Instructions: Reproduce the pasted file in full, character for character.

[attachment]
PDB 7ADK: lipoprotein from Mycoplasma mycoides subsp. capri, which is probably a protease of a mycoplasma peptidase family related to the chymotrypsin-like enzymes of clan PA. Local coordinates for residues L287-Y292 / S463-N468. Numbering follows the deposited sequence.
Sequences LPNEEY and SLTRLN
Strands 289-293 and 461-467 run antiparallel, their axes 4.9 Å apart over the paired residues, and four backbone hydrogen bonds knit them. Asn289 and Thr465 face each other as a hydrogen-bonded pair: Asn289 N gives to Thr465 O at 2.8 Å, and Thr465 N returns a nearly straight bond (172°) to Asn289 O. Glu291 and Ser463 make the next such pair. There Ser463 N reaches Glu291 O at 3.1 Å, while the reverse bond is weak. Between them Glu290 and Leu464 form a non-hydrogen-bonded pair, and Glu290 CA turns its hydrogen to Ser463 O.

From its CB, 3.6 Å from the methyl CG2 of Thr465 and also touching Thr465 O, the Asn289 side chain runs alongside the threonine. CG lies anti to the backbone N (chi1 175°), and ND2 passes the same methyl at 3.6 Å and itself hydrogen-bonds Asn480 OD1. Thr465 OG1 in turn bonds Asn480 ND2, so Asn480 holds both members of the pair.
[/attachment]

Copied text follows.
PDB 7ADK: lipoprotein from Mycoplasma mycoides subsp. capri, which is probably a protease of a mycoplasma peptidase family related to the chymotrypsin-like enzymes of clan PA. Local coordinates for residues L287-Y292 / S463-N468. Numbering follows the deposited sequence.
Sequences LPNEEY and SLTRLN
Strands 289-293 and 461-467 run antiparallel, their axes 4.9 Å apart over the paired residues, and four backbone hydrogen bonds knit them. Asn289 and Thr465 face each other as a hydrogen-bonded pair: Asn289 N gives to Thr465 O at 2.8 Å, and Thr465 N returns a nearly straight bond (172°) to Asn289 O. Glu291 and Ser463 make the next such pair. There Ser463 N reaches Glu291 O at 3.1 Å, while the reverse bond is weak. Between them Glu290 and Leu464 form a non-hydrogen-bonded pair, and Glu290 CA turns its hydrogen to Ser463 O.

From its CB, 3.6 Å from the methyl CG2 of Thr465 and also touching Thr465 O, the Asn289 side chain runs alongside the threonine. CG lies anti to the backbone N (chi1 175°), and ND2 passes the same methyl at 3.6 Å and itself hydrogen-bonds Asn480 OD1. Thr465 OG1 in turn bonds Asn480 ND2, so Asn480 holds both members of the pair.